Syrian opposition: Israeli jets bomb missile launchers in Latakia

Syrian army official denies reports there had been explosions in the Sheikh Dahar neighborhood; J'lem, Damascus remain silent.

IAF A-4, F-16 jets at Hatzerim_370 (photo credit: Reuters/Amir Cohen)
IAF A-4, F-16 jets at Hatzerim_370
(photo credit: Reuters/Amir Cohen)
Israeli fighter planes bombarded S-300 missile launchers in the Syrian port city of Latakia late Sunday, Syrian opposition groups were quoted as saying by Israel's Channel 2 television. Residents of the city reported hearing loud explosions just around midnight.
Opposition sources are quoted as saying that the explosion took place in the Sheikh Dahar neighborhood just near the local port, Channel 2 reported. The claims by the opposition have not been confirmed by any official sources.
An army official in Latakia denied that there had been any explosion in the Sheikh Dahar neighborhoods of Latakia.
"If detonated, S-300 missiles cause a massive explosion," the army official told Syrian website Damas Post.
The chatter of the alleged strike does not extend beyond the pages of social networks, he added.
Damascus has neither confirmed nor denied the alleged strike.
Israel has on numerous occasions been fingered as responsible  for attacks on Syrian military targets during the two-year long uprising against the Assad regime.
The claims of an Israeli strike in Syria coincided with reports that IAF jets breached the sound barrier at medium altitude over the city of Baalbek, located in the Hezbollah stronghold of the Bekaa Valley. The flights caused panic among the residents, the Lebanese Broadcasting Corporation International (LBCI) reported Monday morning.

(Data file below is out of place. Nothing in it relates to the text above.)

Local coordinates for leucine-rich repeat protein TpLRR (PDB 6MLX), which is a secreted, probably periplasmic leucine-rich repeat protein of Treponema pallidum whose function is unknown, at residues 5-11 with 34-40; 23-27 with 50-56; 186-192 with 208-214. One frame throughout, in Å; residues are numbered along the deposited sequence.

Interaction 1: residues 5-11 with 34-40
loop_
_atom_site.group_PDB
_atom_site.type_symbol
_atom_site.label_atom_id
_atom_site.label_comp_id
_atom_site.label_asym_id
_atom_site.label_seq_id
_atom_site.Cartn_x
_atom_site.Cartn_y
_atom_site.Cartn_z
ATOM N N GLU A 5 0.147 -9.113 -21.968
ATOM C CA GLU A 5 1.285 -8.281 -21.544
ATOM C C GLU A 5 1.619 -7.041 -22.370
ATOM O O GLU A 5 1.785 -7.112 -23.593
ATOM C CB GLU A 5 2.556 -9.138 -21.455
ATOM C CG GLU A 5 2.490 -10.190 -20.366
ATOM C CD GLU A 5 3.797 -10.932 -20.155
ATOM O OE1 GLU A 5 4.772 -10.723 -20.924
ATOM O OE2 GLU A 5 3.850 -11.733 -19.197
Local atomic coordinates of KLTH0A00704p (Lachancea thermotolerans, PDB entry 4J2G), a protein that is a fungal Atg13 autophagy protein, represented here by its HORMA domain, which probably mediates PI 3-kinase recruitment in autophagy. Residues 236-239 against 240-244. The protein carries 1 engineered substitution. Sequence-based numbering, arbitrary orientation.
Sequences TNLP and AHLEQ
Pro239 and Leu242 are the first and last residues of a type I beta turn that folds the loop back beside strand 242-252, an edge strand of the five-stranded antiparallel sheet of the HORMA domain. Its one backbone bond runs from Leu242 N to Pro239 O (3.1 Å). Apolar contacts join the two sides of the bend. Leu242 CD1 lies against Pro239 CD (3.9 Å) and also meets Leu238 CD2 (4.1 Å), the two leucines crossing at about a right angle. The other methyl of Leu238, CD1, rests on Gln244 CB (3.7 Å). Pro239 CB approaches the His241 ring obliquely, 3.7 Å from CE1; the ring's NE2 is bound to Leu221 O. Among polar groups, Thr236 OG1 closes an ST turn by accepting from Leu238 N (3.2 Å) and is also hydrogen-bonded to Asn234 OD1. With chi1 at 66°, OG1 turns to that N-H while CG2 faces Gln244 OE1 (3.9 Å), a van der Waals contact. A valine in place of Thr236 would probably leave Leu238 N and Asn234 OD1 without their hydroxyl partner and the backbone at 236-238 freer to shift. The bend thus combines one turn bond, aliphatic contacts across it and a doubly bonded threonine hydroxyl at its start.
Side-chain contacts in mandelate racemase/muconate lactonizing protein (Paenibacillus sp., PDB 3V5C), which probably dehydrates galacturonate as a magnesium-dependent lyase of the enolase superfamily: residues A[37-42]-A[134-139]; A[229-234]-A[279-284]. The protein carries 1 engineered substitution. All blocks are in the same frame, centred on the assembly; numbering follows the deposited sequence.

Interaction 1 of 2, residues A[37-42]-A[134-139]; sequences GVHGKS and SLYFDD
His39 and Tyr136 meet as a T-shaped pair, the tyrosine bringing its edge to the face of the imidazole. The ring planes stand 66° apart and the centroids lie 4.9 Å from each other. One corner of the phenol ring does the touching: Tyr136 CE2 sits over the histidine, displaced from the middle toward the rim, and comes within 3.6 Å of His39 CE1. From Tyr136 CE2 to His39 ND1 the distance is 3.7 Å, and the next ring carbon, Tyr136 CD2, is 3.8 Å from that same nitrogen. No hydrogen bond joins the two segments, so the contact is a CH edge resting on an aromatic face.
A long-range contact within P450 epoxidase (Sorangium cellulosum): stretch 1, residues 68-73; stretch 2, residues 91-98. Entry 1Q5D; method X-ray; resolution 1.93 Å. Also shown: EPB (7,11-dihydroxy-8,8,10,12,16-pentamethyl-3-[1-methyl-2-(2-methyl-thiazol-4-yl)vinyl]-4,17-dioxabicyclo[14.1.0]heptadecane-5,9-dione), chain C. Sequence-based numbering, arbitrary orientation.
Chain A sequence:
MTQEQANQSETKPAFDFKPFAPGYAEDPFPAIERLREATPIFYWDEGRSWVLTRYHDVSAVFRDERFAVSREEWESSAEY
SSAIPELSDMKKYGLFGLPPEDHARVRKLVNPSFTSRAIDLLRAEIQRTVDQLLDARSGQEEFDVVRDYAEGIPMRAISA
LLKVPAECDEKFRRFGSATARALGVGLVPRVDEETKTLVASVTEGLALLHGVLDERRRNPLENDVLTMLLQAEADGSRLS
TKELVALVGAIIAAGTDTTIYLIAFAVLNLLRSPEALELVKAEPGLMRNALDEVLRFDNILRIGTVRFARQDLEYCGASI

"On Sunday at 10:45 p.m., two Israeli war planes violated Lebanese airspace off west Batroun [district in north Lebanon], executed circular flight over the Lebanese regions; and then left at 11:55 p.m. off west Nakoura village [in the south,]" the Lebanese Army Command Guidance Directorate said in a statement according to Lebanon's National News Agency.
Despite opposition claims, it is unclear if Syria has even acquired the S-300 system. Russian President Vladimir Putin revealed in September that the delivery was suspended, even though some components had been delivered.
"We have delivered separate components but the whole delivery has not been completed and for the moment we have suspended it," Putin said according to AFP.
A military source told the state RIA Novosti news agency that the components were not enough to use the S-300 missile system, AFP reported.
Edward Hunt, an aerospace and defense consultant for HIS Janes in London, told The Jerusalem Post back in August that it is believed that the S-300 system was not yet delivered.
Syria possesses a mixed range of surface to air anti-aircraft weapons, “some old and some quite new, like the SA-10, SA- 11, SA-19 and SA-22.”
“It is not clear how effective they would be when facing well-trained and equipped US, British [and] French pilots using stand-off weapons,” said Hunt. “In the absence of the S- 300 long-range SAMs that Russia seems not to have delivered, that’s probably the best they have outside of unconventional methods.”
In October, a US official said that Israel conducted air raids against a Syrian missile base near Latakia.
The official, speaking to CNN, said Israel targeted missiles and related equipment out of concern that they would be transferred to Hezbollah.
The Syrian Observatory for Human Rights, which collates reports from opposition activists, said there had been an explosion at a Syrian air defense base near Jableh, in the Mediterranean coastal province of Latakia. The Latakia area is an Alawite and regime stronghold.
Israel has repeatedly warned that it is prepared to use force to prevent advanced weapons, particularly from Iran, reaching Hezbollah through Syria. According to foreign reports, Israel reportedly carried out several air strikes on Syria earlier this year.
In September, Israel was believed responsible for an attack on an arms depot in Latakia that killed between 10 and 20 Syrian troops. The Israeli government has consistently denied involvement in the Syrian civil war.
“For a long time we have continued to say that we are not involving ourselves in the bloody civil war in Syria," Defense Minister Moshe Ya'alon said this past fall. "We have established our red lines and we are sticking to them.”
Yasser Okbi contributed to this report.